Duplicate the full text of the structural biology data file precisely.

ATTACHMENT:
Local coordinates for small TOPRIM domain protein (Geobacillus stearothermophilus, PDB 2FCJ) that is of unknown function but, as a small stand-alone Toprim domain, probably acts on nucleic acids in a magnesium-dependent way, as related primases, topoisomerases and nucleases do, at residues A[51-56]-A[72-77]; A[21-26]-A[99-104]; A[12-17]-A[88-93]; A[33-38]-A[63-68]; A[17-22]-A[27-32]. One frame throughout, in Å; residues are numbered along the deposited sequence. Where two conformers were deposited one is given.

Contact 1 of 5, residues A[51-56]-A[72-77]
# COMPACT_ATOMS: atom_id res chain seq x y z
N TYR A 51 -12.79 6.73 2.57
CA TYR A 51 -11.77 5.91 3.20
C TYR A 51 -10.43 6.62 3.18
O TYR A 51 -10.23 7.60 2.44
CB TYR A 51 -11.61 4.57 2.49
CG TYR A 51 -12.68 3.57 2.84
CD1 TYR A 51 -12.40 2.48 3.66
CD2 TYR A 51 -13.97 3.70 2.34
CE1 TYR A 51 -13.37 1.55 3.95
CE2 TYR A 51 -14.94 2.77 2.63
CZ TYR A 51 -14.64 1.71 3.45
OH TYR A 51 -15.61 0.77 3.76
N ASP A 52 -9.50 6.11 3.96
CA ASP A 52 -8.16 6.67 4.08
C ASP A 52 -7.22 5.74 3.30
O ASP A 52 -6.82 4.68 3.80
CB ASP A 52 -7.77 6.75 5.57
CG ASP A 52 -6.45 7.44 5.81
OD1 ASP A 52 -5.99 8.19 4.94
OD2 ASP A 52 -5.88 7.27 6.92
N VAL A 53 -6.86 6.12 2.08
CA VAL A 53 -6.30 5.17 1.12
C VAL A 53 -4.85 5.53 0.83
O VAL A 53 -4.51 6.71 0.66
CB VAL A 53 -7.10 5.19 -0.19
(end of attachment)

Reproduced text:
Local coordinates for small TOPRIM domain protein (Geobacillus stearothermophilus, PDB 2FCJ) that is of unknown function but, as a small stand-alone Toprim domain, probably acts on nucleic acids in a magnesium-dependent way, as related primases, topoisomerases and nucleases do, at residues A[51-56]-A[72-77]; A[21-26]-A[99-104]; A[12-17]-A[88-93]; A[33-38]-A[63-68]; A[17-22]-A[27-32]. One frame throughout, in Å; residues are numbered along the deposited sequence. Where two conformers were deposited one is given.

Contact 1 of 5, residues A[51-56]-A[72-77]
# COMPACT_ATOMS: atom_id res chain seq x y z
N TYR A 51 -12.79 6.73 2.57
CA TYR A 51 -11.77 5.91 3.20
C TYR A 51 -10.43 6.62 3.18
O TYR A 51 -10.23 7.60 2.44
CB TYR A 51 -11.61 4.57 2.49
CG TYR A 51 -12.68 3.57 2.84
CD1 TYR A 51 -12.40 2.48 3.66
CD2 TYR A 51 -13.97 3.70 2.34
CE1 TYR A 51 -13.37 1.55 3.95
CE2 TYR A 51 -14.94 2.77 2.63
CZ TYR A 51 -14.64 1.71 3.45
OH TYR A 51 -15.61 0.77 3.76
N ASP A 52 -9.50 6.11 3.96
CA ASP A 52 -8.16 6.67 4.08
C ASP A 52 -7.22 5.74 3.30
O ASP A 52 -6.82 4.68 3.80
CB ASP A 52 -7.77 6.75 5.57
CG ASP A 52 -6.45 7.44 5.81
OD1 ASP A 52 -5.99 8.19 4.94
OD2 ASP A 52 -5.88 7.27 6.92
N VAL A 53 -6.86 6.12 2.08
CA VAL A 53 -6.30 5.17 1.12
C VAL A 53 -4.85 5.53 0.83
O VAL A 53 -4.51 6.71 0.66
CB VAL A 53 -7.10 5.19 -0.19